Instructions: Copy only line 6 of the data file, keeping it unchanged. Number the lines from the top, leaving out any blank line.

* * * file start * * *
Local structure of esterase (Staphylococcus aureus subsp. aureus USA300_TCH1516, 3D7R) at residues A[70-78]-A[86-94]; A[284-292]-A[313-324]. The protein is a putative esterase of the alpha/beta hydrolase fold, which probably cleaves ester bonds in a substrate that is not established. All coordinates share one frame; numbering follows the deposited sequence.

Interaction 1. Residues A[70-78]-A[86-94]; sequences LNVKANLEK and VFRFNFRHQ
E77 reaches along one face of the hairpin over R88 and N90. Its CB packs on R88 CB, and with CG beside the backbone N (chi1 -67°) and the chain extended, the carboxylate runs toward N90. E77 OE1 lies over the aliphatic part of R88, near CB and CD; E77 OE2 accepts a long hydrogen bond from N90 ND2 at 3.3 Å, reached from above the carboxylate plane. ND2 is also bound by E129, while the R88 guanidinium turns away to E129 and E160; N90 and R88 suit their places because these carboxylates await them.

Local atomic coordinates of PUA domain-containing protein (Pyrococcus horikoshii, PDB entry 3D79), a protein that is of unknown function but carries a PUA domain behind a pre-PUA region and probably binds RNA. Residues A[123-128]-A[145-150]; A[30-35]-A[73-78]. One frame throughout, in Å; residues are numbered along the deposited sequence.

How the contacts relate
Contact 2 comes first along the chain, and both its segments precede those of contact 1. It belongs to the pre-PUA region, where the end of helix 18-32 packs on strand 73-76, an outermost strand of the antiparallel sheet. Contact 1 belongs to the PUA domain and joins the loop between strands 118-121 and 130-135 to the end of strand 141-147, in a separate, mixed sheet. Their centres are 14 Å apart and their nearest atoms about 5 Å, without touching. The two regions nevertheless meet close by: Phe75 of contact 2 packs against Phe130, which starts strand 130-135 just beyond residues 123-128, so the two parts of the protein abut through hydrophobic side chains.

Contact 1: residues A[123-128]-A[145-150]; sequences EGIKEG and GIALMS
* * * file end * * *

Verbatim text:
Contact 2 comes first along the chain, and both its segments precede those of contact 1. It belongs to the pre-PUA region, where the end of helix 18-32 packs on strand 73-76, an outermost strand of the antiparallel sheet. Contact 1 belongs to the PUA domain and joins the loop between strands 118-121 and 130-135 to the end of strand 141-147, in a separate, mixed sheet. Their centres are 14 Å apart and their nearest atoms about 5 Å, without touching. The two regions nevertheless meet close by: Phe75 of contact 2 packs against Phe130, which starts strand 130-135 just beyond residues 123-128, so the two parts of the protein abut through hydrophobic side chains.